Functional status as assessed by the Barthel Index score of patients visiting the emergency department (ED) with acute heart failure functions as a strong all-cause 30-day mortality predictor whereas change in Barthel Index score from baseline to ED visit did not add prognostic value, according to study results published in the Annals of Emergency Medicine.
This study was designed to examine the prognostic value of functional status as measured by the Barthel Index at time of ED visit and acute functional decline (as measured by difference between baseline Barthel Index score and score at ED visit) to predict the 30-day mortality risk for patients with acute heart failure. Participants (mean age, 80.2±10.2 years; 56% women) were Spanish patients from 4 cohorts of the registry for Acute Heart Failure in Emergency Departments who had both baseline and ED visit Barthel Index scores available (N=9098). Associations between Barthel Index scores and 30-day mortality were assessed using adjusted and unadjusted logistic regression models, and C statistics were used to evaluate prognostic value.
The median Barthel Index score was 90 (interquartile range 60-100) at baseline and 70 (interquartile range 45-90) at time of ED visit. Acute functional decline, defined as ≥5-point decrease between scores at baseline and at ED visit, was observed in 53.4% of patients (n=5771). Within 30 days, 9.9% of patients died (n=905). A steep gradient in 30-day mortality was seen across 10-point interval categories in both baseline and ED visit scores (linear trend P <.001 for each case). For example, a Barthel Index score of 50-55 as compared with a score of 100 doubled the mortality risk at both baseline and time of ED visit. Although both baseline and ED visit Barthel Index scores functioned well as predictors of mortality, the latter provided greater insight regardless of the Barthel Index score categorization (P <.001), and a logistic model that simultaneously fit the scores at both time points as continuous 30-day mortality predictors showed that baseline Barthel Index scores did not add prognostic value (P =.65).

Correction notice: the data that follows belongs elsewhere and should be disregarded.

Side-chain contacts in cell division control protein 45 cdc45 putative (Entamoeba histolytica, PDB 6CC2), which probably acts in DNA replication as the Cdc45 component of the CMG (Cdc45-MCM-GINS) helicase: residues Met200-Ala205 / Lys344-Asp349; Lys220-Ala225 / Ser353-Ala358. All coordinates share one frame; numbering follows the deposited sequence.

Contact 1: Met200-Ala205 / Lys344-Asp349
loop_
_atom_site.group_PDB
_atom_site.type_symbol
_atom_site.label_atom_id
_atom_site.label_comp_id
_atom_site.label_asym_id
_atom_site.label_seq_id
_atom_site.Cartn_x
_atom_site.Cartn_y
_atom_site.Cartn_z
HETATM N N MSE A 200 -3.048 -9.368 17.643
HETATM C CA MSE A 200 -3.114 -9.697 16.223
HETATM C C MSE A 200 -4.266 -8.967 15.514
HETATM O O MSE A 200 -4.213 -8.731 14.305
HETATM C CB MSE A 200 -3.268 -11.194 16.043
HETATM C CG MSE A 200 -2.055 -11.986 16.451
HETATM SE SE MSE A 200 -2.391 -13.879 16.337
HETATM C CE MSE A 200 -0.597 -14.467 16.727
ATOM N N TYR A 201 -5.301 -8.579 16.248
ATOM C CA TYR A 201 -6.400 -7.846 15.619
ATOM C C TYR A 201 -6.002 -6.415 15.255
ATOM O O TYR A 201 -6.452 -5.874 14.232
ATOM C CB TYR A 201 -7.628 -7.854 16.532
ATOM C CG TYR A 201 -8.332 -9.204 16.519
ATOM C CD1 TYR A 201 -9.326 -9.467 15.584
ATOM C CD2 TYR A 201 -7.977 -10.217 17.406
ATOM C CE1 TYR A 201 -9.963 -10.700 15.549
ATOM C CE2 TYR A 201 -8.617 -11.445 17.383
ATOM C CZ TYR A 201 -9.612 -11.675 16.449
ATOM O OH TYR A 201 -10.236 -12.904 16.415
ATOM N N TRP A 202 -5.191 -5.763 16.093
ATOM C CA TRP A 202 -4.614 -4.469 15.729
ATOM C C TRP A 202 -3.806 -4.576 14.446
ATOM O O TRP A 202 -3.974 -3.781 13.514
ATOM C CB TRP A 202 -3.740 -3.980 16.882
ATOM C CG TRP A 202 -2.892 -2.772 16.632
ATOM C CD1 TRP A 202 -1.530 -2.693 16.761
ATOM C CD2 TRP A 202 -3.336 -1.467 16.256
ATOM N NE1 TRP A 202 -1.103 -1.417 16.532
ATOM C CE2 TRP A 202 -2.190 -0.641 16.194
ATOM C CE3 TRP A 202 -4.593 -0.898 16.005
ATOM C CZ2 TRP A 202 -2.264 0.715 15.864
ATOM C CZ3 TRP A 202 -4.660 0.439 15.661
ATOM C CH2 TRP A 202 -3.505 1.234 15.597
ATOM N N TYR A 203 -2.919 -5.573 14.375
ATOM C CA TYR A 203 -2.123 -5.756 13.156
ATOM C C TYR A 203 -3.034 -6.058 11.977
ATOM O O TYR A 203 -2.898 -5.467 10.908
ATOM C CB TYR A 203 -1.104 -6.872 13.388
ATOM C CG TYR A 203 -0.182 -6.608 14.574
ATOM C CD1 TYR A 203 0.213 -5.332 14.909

Limitations included a degree of variability in Barthel Index scores taken by different physicians, a failure to record Barthel Index items separately, self-reported scores and a potential for recall bias, and a lack of data on do-not-resuscitate orders.
Study investigators concluded that these findings show that “functional status assessed by the [Barthel Index] score at the ED visit is a strong predictor for all-cause 30-day mortality in acute heart failure patients,” and that a “systematic collection of functional status at the ED visit should be recommended for all patients with acute heart failure who are attending the ED.”
Rossello X, Miró Ò, Llorens P, et al. Effect of Barthel Index on the risk of thirty-day mortality in patients with acute heart failure attending the emergency department: a cohort study of nine thousand ninety-eight patients from the Epidemiology of Acute Heart Failure in Emergency Departments Registry [published online January 19, 2019]. Ann Emerg Med. doi: 10.1016/j.annemergmed.2018.12.009